## Econometrics — science built on untestable assumptions

27 May, 2021 at 22:31 | Posted in Statistics & Econometrics | 1 Comment

Just what is the causal content attributed to structural models in econometrics? And what does this imply with respect to the interpretation of the error term? …

Consider briefly the testability of the assumptions brought to light in this section. Given these assumptions directly involve the factors omitted in the error term, testing these empirically seems impossible without information about what is hidden in the error term. But given the error term is unobservable, this places the modeller in a difficult situation: how to know that some important factor has not been left out from the model undermining desired inferences in some way. It also shows that there will always be element of faith in the assumptions about the error term.

Damien Fennell

In econometrics textbooks it is often said that the error term in the regression models used represents the effect of the variables that were omitted from the model. The error term is somehow thought to be a ‘cover-all’ term representing omitted content in the model and necessary to include to ‘save’ the assumed deterministic relation between the other random variables included in the model. Error terms are usually assumed to be orthogonal (uncorrelated) to the explanatory variables. But since they are unobservable, they are also impossible to empirically test. And without justification of the orthogonality assumption, there is as a rule nothing to ensure identifiability.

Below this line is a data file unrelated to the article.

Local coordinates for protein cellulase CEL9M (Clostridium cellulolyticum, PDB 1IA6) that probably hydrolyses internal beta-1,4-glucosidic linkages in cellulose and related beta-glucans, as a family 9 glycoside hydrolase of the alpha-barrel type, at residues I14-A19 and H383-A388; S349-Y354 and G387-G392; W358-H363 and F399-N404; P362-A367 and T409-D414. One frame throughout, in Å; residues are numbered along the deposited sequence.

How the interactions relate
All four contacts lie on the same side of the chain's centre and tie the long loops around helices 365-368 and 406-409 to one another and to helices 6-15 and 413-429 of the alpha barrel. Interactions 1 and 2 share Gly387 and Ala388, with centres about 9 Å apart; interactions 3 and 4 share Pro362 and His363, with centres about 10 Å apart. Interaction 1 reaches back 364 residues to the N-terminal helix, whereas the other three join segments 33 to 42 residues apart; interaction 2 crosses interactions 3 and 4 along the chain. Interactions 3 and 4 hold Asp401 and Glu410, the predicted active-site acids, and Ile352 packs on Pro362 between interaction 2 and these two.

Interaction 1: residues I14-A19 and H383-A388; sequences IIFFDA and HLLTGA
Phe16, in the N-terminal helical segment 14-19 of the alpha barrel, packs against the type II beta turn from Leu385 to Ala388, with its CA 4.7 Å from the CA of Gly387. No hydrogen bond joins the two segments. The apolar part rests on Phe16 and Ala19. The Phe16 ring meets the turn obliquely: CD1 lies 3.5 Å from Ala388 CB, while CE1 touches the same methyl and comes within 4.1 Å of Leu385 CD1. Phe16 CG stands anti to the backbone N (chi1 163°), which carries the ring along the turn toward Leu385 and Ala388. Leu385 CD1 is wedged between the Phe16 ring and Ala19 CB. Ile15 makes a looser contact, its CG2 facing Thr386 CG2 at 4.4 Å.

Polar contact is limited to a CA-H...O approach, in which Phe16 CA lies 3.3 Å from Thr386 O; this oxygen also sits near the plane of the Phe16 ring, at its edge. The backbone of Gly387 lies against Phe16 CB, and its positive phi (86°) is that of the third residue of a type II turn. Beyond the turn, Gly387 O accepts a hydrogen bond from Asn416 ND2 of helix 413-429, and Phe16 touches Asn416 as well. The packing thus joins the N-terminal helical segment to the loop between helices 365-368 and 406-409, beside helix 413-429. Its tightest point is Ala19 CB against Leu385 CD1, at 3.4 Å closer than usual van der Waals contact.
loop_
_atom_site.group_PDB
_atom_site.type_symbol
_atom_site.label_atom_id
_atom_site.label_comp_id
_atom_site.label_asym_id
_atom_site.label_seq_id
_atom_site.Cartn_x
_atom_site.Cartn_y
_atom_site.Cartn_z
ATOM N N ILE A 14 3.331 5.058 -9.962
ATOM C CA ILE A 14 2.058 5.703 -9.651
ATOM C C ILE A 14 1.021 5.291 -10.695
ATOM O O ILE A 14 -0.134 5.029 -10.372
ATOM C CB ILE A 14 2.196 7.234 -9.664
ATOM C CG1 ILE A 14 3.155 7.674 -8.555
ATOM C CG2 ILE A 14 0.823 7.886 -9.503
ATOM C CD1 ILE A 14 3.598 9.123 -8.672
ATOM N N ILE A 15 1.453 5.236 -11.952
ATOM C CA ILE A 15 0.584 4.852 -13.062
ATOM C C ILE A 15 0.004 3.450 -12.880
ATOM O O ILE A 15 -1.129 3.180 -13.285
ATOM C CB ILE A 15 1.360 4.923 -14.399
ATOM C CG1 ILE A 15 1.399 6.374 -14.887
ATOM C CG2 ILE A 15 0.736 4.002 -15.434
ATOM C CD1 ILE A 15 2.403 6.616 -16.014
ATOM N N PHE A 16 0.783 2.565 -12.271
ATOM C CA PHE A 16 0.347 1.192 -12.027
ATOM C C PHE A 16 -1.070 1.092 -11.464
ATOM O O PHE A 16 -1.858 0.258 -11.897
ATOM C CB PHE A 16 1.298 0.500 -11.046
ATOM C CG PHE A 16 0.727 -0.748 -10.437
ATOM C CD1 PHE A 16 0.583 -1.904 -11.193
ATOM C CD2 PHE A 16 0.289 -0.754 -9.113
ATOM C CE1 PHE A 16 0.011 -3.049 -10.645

Distributional assumptions about error terms are a good place to bury things because hardly anyone pays attention to them. Moreover, if a critic does see that this is the identifying assumption, how can she win an argument about the true expected value the level of aether? If the author can make up an imaginary variable, “because I say so” seems like a pretty convincing answer to any question about its properties.

Paul Romer

## 1 Comment »

1. The standard error associated with the samplings and surveys involved in GDP calculations are also simply thrown out. Not to mention the uncalculable errors on outright imputations. GDP should be left out of public policy making; if error terms were reported honestly, GDP would be seen as a uselessly inaccurate measure of well-being.